Operations. Go to six flags over Texas. Pretty good operations! Rides seem to all stay in working order and the trins load quickly enough. Go go fiesta Texas down the road and you never know what may be open or laws and they run too few trains and the operators Are slow pokes.

 

Balance. Well rounded parks are SFOT, SFGAm, SFFT, SFStL, and SFNE. These parks offer good coasters and plenty of flats, ranging wild to mild. Go to SFMM, SFGAdv, SFOG, take the coasters out and there's nothing left! No balance! At all! None!

 

Restraints covered in electrical tape, rides open late, eyesores sit untouched for years, no cohesive planning and development, initial investments on theming and detail completely abandoned and watered down in only a couple seasons offering a decline in your experience over time.

 

 

I love roller coasters, but I also love parks! Everything about them. I enjoy the architecture, landscape, rides selections, food, atmosphere, music, layout, all of it. Basing a park's merits purely on what coasters they have is short sited and small minded. There is a balance blend and art to having a good park. Six flags can never make up its mind. The few good ones out there literally fight with the company to do what they know is better.

 

SFOT and SFGAm embrace their history and love their properties. Look around and it shows. They are like diamonds in the rough in that company. SFNE is unquestionably the most beautiful and diverse park in the chain. SFGAdv can't hold a candle to it. It's so big it's got ratty landscaping all over that they can't keep up with, ugly tent structures all over, abandoned sections within the park, dulled watered down theming, disregard for their amazing history, and a big coaster collection. I don't care if it's the best coaster I've ever ridden if it's at a park that's ugly and unkept and doesn't have more to offer. I'll give the ride all the credit in the world but that doesn't make the whole park wonderful. Sf is a mess. Great rides, but only a few great parks.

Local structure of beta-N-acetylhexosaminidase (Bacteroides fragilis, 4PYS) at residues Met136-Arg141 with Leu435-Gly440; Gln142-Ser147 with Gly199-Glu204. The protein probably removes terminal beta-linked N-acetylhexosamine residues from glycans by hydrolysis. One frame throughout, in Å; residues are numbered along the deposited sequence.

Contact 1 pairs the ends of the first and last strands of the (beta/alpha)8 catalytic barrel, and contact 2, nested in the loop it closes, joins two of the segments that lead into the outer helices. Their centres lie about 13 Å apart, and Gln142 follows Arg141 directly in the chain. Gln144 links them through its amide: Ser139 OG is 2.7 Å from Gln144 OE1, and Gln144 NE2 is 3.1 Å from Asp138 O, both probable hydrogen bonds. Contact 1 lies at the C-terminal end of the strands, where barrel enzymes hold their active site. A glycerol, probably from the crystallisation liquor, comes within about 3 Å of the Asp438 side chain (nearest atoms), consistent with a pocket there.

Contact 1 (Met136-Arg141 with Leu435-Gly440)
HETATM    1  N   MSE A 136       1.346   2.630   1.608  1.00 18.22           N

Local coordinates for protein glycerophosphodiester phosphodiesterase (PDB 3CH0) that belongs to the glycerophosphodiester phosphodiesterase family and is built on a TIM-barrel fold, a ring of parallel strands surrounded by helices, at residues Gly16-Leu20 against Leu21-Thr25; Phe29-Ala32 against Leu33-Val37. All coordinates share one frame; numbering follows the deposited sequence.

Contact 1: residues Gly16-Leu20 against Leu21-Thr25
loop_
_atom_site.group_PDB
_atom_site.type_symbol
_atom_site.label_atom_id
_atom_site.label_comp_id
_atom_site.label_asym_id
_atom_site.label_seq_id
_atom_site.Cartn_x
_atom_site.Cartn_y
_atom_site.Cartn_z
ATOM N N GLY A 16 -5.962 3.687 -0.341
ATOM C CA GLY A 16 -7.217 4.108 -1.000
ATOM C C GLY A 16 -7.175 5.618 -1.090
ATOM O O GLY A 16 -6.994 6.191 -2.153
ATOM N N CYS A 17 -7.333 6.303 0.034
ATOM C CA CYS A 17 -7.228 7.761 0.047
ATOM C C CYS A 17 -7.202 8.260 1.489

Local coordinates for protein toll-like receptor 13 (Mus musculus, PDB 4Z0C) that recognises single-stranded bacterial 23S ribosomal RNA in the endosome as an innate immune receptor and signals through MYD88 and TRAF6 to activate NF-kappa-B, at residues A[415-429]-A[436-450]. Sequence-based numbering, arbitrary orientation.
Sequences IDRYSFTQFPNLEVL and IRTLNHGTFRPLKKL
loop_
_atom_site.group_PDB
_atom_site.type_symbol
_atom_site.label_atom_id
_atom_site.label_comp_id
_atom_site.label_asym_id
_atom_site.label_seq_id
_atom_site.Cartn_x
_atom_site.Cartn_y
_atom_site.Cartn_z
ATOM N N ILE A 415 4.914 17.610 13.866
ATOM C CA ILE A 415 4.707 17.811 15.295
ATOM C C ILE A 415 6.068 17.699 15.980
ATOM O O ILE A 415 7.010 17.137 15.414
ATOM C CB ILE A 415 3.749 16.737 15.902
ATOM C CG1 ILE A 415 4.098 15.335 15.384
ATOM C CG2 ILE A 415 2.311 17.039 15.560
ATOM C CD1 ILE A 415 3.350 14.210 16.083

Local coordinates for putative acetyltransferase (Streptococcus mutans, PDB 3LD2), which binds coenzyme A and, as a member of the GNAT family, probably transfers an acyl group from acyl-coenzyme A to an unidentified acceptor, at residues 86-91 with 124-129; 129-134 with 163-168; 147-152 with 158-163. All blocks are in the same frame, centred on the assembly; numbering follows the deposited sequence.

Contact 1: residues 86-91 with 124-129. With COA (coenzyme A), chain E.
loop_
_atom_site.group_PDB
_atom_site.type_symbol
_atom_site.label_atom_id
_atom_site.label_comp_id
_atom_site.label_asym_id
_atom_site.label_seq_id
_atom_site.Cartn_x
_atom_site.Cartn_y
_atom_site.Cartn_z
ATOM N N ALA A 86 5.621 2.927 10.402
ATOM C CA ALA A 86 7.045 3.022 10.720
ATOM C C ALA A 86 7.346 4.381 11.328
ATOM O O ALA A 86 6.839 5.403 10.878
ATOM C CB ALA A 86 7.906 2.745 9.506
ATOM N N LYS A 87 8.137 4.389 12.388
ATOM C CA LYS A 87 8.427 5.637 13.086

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I'm not sure if it's an atmosphere thing or what. Having both a Six Flags park and a CF park as home parks (SFDK and CGA) I have a little something to compare to. What I don't care about in terms of SF: all of the advertising. A few here and there is one thing but when you get to plastering ads everywhere right down to the trains it becomes an ad frenzy rather than your escape from reality. On the flipside, a CF park feels a bit 'cleaner' and 'pure' if you want to say since if there are any ads they're quite subtle. Even Disney has some advertising (Space Mtn with FedEx promotion) but is kept subtle.

 

The lockers... The locker policy in my opinion is also pretty lame. I'm one who tends to take just a back pack with me which may have a jacket, camera, and souvenir cup as I do like to have hands free. While it's only $1, it almost begins to feel like a mini upcharge to ride the coasters that require them. My first experience with the lockers was a bit of a nuisance since my plans revolved around the lockers. Since it was a calm day when I went, I almost felt obligated to stay in the front of the park for 2 hours while my goods were stored. I don't have to worry about this at a CF park. With this said, these are the only few things that come to my mind that take away from a SF park.